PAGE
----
FORM VS. FORMULA
Too often, we think of structuring our writing as a formulaic act rather than a search for form. But writing isn’t usually a plug-and-play ordeal. The five-paragraph essay, or what Humble calls “the trainer essay,” is utilitarian – it offered some scaffolding when you were first starting to write essays – but it’s the equivalent of training wheels on your bike. You’re likely ready for something more sophisticated.
A HUMBLE REVIEW
As you work on your draft, you’ll need to organize your ideas into a coherent piece of writing that supports the argument you present in your thesis.
- Rule #1: you should be able to connect every paragraph in your essay directly back to your thesis. If not, it’s back to the drawing board.
In chapters 6 and 8, Humble discusses structure and gives you several examples of how you might organize your ideas on pp. 127-132.
- Spatial (Hint: a spatial pattern would probably work well for a spatial analysis!)
- Least-to-most or Most-to-least
- Comparison (alternating vs. block pattern)
Most of the time, our ideas don’t flow onto paper already organized in a way that the reader can follow – this is why we write a shitty first draft and worry about structure during revision. The writer’s job is to create a structure to present his or her ideas so that the reader can follow the argument logically from one point to the next. You may know what you wanted to say, but did it make it onto the page for the reader?
Put yourself in your reader’s shoes:
- Is there enough information to paint a clear picture? Remember what Humble says about details on pp. 140-141: “Details show readers what your summaries look like in the real world […and] give readers mental images, something that readers can see for themselves with their imaginations. “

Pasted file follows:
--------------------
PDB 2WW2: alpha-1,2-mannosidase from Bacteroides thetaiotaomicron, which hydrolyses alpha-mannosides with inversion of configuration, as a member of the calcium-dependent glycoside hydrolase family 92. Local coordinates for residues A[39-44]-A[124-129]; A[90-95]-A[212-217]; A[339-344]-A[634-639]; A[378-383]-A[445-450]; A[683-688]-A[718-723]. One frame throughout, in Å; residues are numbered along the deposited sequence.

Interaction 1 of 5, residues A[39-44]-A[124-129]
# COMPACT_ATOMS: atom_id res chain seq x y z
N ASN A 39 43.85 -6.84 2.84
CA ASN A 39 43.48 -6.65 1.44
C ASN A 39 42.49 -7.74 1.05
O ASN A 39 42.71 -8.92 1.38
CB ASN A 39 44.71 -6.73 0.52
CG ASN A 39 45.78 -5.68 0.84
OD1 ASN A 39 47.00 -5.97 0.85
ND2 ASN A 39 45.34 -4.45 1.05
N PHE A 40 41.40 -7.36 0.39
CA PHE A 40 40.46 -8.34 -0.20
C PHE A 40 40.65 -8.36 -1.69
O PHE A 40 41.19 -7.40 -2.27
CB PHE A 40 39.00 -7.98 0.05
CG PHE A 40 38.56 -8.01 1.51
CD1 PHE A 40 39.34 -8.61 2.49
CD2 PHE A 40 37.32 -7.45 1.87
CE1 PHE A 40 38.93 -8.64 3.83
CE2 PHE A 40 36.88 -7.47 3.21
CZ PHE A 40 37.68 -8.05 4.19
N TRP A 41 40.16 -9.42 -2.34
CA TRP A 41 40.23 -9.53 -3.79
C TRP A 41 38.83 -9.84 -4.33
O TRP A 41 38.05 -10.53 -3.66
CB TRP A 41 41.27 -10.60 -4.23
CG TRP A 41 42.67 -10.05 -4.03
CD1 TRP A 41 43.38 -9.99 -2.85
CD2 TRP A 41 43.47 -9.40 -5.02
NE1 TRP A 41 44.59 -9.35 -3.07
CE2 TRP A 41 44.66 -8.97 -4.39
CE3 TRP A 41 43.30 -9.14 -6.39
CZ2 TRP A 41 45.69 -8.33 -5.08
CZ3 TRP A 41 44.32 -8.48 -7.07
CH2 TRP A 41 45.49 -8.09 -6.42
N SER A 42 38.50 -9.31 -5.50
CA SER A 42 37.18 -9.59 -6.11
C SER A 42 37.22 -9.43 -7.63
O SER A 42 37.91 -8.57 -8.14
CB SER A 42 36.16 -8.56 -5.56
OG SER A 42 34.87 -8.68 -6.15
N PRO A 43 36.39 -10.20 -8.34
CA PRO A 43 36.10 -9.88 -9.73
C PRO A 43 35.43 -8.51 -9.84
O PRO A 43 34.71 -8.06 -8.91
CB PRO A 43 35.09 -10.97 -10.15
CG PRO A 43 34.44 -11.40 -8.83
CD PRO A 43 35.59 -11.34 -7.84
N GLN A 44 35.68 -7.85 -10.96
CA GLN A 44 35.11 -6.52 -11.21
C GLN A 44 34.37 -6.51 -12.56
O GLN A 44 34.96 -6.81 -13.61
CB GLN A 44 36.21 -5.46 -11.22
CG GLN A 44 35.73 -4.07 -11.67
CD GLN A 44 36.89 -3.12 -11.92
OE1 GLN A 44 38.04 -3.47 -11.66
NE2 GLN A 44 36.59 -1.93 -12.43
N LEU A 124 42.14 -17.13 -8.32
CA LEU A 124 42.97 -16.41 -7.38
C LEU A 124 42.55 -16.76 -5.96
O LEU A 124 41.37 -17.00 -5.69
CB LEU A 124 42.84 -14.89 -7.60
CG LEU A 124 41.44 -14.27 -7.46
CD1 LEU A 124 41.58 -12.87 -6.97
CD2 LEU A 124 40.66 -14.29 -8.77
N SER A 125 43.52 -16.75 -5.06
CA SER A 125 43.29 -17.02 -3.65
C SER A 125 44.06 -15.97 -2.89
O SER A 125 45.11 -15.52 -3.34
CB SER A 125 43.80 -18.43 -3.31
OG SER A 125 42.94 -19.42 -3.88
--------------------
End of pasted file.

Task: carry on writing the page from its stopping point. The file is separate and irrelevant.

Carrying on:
- Which points do we need to understand first? Second? Third?
- What background information will we need to fully understand your main points?
One of the keys to sound structure is paragraphing. Paragraphs are the building blocks for your essay. Each paragraph should have a clear purpose: think of each as a box with a label on it. Only information that relates to the label can go inside the box. Other information should go in another box, or perhaps needs to be cut entirely.
Most of us are tempted to make that topic sentence of a paragraph the first point. Resist! In reality, a topic sentence should present the overall idea of the paragraph, and subsequent sentences should break down that idea until you arrive at your main point, or claim, of the paragraph. Generally speaking, paragraphs tend to move from broader to more specific terms/examples.
Read more about structuring your argument in Introductions, Body Paragraphs, and Conclusions for an Argument Paper.